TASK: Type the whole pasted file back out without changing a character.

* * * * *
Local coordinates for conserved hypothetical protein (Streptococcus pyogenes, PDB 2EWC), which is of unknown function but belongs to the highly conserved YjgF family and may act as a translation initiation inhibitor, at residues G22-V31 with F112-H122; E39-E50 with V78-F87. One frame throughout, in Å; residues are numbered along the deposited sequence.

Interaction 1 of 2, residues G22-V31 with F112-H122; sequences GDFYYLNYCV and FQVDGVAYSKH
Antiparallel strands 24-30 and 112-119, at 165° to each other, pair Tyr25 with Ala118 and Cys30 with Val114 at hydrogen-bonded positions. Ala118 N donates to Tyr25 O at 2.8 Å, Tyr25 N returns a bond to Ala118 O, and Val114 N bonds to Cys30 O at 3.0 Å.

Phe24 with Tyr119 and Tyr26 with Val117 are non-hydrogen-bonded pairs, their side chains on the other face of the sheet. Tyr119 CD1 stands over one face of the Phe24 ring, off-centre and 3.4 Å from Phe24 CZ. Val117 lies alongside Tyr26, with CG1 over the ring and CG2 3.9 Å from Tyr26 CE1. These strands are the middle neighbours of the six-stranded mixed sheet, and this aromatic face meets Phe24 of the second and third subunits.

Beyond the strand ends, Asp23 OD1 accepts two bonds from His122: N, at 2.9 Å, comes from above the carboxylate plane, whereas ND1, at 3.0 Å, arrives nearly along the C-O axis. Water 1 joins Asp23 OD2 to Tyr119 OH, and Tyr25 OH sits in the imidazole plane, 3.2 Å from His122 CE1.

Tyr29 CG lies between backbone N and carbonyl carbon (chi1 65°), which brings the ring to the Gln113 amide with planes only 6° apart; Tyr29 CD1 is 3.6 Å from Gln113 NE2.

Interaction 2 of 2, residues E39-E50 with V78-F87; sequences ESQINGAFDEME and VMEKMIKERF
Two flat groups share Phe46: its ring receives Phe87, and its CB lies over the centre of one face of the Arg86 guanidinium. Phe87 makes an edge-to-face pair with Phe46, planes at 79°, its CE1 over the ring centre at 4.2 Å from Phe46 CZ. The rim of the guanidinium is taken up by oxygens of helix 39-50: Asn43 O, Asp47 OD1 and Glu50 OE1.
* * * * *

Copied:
Local coordinates for conserved hypothetical protein (Streptococcus pyogenes, PDB 2EWC), which is of unknown function but belongs to the highly conserved YjgF family and may act as a translation initiation inhibitor, at residues G22-V31 with F112-H122; E39-E50 with V78-F87. One frame throughout, in Å; residues are numbered along the deposited sequence.

Interaction 1 of 2, residues G22-V31 with F112-H122; sequences GDFYYLNYCV and FQVDGVAYSKH
Antiparallel strands 24-30 and 112-119, at 165° to each other, pair Tyr25 with Ala118 and Cys30 with Val114 at hydrogen-bonded positions. Ala118 N donates to Tyr25 O at 2.8 Å, Tyr25 N returns a bond to Ala118 O, and Val114 N bonds to Cys30 O at 3.0 Å.

Phe24 with Tyr119 and Tyr26 with Val117 are non-hydrogen-bonded pairs, their side chains on the other face of the sheet. Tyr119 CD1 stands over one face of the Phe24 ring, off-centre and 3.4 Å from Phe24 CZ. Val117 lies alongside Tyr26, with CG1 over the ring and CG2 3.9 Å from Tyr26 CE1. These strands are the middle neighbours of the six-stranded mixed sheet, and this aromatic face meets Phe24 of the second and third subunits.

Beyond the strand ends, Asp23 OD1 accepts two bonds from His122: N, at 2.9 Å, comes from above the carboxylate plane, whereas ND1, at 3.0 Å, arrives nearly along the C-O axis. Water 1 joins Asp23 OD2 to Tyr119 OH, and Tyr25 OH sits in the imidazole plane, 3.2 Å from His122 CE1.

Tyr29 CG lies between backbone N and carbonyl carbon (chi1 65°), which brings the ring to the Gln113 amide with planes only 6° apart; Tyr29 CD1 is 3.6 Å from Gln113 NE2.

Interaction 2 of 2, residues E39-E50 with V78-F87; sequences ESQINGAFDEME and VMEKMIKERF
Two flat groups share Phe46: its ring receives Phe87, and its CB lies over the centre of one face of the Arg86 guanidinium. Phe87 makes an edge-to-face pair with Phe46, planes at 79°, its CE1 over the ring centre at 4.2 Å from Phe46 CZ. The rim of the guanidinium is taken up by oxygens of helix 39-50: Asn43 O, Asp47 OD1 and Glu50 OE1.